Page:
Many of you will remember Cliff Nelson. Cliff was also a seasonal ranger, and 1968 was his first year. We worked there together and became very good friends. Cliff went on to spend many subsequent summers at Little Bighorn -- many more than I did. I was there for two more, and Cliff was there for something like twenty-five more summers, I think. Cliff became a junior high school teacher at Seeley Lake, Montana. As you may recall, Cliff was brutally murdered in his home, a tragedy that was only compounded by the disgraceful miscarriage of justice that followed.
Summer of 1968
In terms of context, the summer of '68 was a period of national turmoil in this country because of what was going on in Viet Nam. We had endured the killing of Martin Luther King in April, and in June I remember the horror of Bobby Kennedy's shooting and the news the next day that he had died.
But I'd rather relate some of the lesser magnitude things that I remember while working at Custer Battlefield in the summer of 1968. One of them regarded smoking while on duty. It's hard to believe today, but I recall all of the rangers at one time or another standing behind the counter in the books sales area -- probably three or four of us at least, standing there between talks and when we're working the desk, and smoking. Everybody was smoking. There would be a great big ashtray sitting on the desk there, and it was brimming with cigarette butts. It's hard to believe today that that actually happened. I remember being outside and smoking, too. Strange.
One of the things I remember that had to do with policy in the summer of 1968 was that at that time we did not let people walk on the battlefield. In fact, I remember us using bullhorns on the veranda outside the building to direct people to come back from the area of Deep Ravine, to return to the walks and that it was prohibited to walk out there. We used the bullhorns to call the people back, warning them of the danger of rattlesnakes that would be lurking at every step. There were also wooden signs along the asphalt trails warning visitors of the presence of rattlesnakes in the area. (Those signs might be still there.)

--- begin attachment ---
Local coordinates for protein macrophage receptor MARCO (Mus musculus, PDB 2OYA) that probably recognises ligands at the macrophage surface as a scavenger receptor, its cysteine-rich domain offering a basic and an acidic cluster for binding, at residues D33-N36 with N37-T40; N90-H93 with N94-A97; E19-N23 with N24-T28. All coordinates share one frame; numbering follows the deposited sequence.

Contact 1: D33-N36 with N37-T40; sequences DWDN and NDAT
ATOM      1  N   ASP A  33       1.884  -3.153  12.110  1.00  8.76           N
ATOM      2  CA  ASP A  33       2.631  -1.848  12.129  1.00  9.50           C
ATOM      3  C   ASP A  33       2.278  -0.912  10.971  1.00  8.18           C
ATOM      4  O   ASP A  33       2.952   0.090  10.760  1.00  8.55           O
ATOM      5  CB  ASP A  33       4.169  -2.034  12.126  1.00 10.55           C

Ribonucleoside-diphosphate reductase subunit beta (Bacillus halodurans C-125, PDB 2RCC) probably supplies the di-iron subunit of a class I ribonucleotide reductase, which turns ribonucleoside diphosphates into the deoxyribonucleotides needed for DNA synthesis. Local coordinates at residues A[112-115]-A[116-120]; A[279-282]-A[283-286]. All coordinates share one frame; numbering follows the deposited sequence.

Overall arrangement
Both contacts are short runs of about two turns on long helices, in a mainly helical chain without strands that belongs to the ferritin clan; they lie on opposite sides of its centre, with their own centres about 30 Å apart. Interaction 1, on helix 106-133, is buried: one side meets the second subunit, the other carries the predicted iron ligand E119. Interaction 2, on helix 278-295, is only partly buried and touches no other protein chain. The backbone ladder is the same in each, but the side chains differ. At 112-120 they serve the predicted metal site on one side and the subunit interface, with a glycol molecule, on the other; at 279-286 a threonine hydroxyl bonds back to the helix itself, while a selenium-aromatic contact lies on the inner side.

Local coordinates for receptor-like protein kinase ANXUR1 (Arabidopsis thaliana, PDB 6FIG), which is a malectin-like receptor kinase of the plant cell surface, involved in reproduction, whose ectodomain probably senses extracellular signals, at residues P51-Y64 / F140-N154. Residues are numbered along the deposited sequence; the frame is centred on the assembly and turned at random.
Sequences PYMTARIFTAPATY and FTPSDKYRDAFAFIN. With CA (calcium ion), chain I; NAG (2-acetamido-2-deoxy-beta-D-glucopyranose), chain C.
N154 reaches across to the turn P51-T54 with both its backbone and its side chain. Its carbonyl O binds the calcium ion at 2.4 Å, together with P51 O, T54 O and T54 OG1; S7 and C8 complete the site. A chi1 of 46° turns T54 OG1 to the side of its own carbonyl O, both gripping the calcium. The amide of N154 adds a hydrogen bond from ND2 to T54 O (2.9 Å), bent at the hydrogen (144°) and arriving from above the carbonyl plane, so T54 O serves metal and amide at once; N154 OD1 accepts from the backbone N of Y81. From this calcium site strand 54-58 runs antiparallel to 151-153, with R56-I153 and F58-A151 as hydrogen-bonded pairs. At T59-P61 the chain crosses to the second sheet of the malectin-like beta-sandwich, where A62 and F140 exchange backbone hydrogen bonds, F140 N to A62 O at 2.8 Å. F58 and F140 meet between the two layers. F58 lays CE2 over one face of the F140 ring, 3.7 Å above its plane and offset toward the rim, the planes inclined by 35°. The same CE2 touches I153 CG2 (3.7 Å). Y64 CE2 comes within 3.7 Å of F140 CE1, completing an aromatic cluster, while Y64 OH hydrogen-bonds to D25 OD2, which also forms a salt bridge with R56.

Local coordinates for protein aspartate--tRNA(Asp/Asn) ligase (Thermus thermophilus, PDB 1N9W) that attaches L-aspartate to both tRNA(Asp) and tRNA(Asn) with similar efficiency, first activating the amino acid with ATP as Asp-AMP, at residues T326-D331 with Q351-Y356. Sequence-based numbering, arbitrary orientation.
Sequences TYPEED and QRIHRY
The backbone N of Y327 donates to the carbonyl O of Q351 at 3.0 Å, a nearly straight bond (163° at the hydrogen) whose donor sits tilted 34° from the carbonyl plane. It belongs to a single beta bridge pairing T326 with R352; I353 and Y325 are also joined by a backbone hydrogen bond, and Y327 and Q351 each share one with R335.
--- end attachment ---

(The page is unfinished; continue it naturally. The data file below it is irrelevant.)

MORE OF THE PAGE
I recall the tumult that existed in July or August, 1968, when a copy of Life magazine appeared in which Alvin Josephy castigated the National Park Service for its one-sided presentations at Custer Battlefield, and how he had listened to a ranger put down the Indians there. I must say that during the summer of 1968 there was probably a decided (and perhaps unconscious) military bias in our interpretation, but I don't remember anybody denigrating the Indians in their talks. Maybe it was a sin of omission rather than of commission. I'd like to say that I've become very good friends with Alvin through the years and I think the world of him, but this did cause a flurry of excitement among the staff in the summer of 1968.
I was always vitally interested in the Custer story, and in particular I was fascinated with what had happened to Custer's five companies in the area of the hogback ridge and last stand hill, and on my days off I would go out with Bill Henry looking for evidence of where the companies had maneuvered. It was pretty early in the era of metal detectors, I think, but we hoped to find cartridge casings related to the demise of Custer's battalion. And I remember Bill Henry and me lugging this very heavy and bulky World War II mine detector that we found somewhere in the battlefield offices, and we'd cart that thing all over the battlefield trying to find a shell. It used to be very frustrating for Bill, because he would take this unwieldy instrument and wave it over the ground for fifteen or twenty minutes and never got a beep or a signal, and then he would turn it over to me and usually I'd get a beep almost immediately, much to Bill's chagrin. And I don't think that Bill's ever forgiven me for that.
Crazy Horse is Alive and Well in Argentina
Another thing I remember during the summer of 1968 was that we used to have a registry ledger just inside the entrance, and we'd ask people to write their names in it and tell us where they were from and to give us feedback comments about their visits. And I'll never forget that somebody had written down their name, and then, I suppose, in reference to the then-emphasis on the military side of things, under "comments" this individual wrote: "What about Crazy Horse?" Well, the very next person filled in the line and under "comments," in answer to the question above replied that "Crazy Horse is alive and well in Argentina."